After I decide to finally revive the Fintail, I am shocked to discover that the keys I have no longer work. Are they the wrong keys? Have they worn out? Whatever the case may be, this is a huge problem as I can't work on the car without having access to the tools that are locked in the trunk. I desperately need the lug wrenches that are hopefully still in there, because as it turns out, Benz lug nuts are a strange size--at least compared to the ones used on Japanese economy-boxes.
I head to Magsaysay Road in Baguio to find a locksmith who is willing to take on the job. Everyone I ask refuses after being told that the car is a Mercedes. It takes a while, but I finally convince an elderly locksmith to go to my house with me. I tell him it's a Benz from the 1960s, so it uses a key with external grooves. Newer keys have grooves embedded into them, a security feature that is nearly impossible to crack. Good luck breaking into a newer Mercedes!
We agree on a price (if he is successful with opening the trunk) beforehand and head on over to my house. After jimmying the release mechanism for a few minutes, the trunk pops open. I am ecstatic. Not only are the tools still in there, but a number of missing interior and exterior trim pieces are stored there as well. Unfortunately, there is also a rat's nest. It is a hideous sight.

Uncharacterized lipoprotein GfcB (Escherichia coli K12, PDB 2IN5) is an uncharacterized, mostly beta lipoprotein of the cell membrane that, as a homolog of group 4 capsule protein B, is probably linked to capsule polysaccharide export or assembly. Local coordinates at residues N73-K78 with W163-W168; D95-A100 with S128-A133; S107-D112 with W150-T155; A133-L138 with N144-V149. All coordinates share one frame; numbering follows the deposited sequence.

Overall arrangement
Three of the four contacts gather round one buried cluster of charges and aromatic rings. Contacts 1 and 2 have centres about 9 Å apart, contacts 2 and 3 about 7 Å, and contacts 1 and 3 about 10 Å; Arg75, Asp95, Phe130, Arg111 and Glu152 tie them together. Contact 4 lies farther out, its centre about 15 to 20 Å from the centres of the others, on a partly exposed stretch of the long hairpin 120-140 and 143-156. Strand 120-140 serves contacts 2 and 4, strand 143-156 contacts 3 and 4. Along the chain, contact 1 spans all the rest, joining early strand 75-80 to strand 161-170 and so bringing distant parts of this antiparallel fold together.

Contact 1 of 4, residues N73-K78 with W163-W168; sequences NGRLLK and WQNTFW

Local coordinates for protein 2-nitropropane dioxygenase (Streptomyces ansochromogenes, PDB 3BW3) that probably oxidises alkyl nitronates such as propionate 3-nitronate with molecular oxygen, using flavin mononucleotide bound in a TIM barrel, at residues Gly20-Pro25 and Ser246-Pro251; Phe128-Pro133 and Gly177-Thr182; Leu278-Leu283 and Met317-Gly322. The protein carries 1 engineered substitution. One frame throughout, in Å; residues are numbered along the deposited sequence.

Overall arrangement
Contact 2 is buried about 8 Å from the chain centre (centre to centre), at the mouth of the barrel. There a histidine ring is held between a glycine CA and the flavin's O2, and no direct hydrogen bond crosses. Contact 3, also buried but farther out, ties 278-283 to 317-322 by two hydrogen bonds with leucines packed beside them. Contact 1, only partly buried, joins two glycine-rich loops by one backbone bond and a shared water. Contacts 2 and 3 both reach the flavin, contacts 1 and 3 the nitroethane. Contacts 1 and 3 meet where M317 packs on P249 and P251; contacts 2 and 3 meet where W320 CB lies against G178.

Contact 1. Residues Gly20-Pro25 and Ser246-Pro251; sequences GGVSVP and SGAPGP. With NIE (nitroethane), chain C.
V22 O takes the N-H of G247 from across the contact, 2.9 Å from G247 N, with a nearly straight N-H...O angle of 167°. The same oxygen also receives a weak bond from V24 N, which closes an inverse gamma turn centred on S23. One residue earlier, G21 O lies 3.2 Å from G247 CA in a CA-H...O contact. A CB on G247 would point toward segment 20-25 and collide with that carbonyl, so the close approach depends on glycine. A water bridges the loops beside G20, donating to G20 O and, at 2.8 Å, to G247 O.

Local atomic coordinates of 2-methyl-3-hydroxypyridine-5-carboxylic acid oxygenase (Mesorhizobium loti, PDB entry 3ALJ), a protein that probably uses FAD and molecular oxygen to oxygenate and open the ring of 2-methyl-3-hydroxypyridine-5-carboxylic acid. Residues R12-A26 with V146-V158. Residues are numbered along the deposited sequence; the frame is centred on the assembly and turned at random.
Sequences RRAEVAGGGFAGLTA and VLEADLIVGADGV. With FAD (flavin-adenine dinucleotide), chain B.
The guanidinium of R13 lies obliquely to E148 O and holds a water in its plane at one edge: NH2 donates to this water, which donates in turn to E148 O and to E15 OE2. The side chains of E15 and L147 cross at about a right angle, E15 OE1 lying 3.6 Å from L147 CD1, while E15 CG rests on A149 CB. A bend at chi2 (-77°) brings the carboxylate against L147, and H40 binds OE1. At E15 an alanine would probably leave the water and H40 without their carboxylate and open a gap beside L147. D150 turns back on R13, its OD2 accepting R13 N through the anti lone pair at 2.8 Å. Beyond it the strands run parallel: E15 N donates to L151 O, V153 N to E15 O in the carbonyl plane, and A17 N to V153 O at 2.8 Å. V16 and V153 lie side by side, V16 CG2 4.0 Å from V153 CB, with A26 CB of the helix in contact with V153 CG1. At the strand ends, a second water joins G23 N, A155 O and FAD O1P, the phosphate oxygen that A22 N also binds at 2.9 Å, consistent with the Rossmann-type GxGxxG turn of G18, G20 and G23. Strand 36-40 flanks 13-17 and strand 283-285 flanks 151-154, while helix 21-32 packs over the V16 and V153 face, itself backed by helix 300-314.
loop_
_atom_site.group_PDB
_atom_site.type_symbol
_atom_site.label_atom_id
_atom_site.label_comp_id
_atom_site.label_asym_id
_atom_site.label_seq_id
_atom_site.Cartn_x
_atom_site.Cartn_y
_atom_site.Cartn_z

If a car has been sitting for a very long time, expect rodents and other pests to have made it a home. So, safety first: If you aren't up to the task, hire a professional to clean up the mess. And if you must handle any of the components nearby, sanitize them first. It also goes without saying that you should wash your hands immediately after messing around with a car that has been infested by dirty rats.
Here's a shot of the inside of the trunk after being cleaned. Now that I have access to the tools, it's time to get the Fintail back on its feet.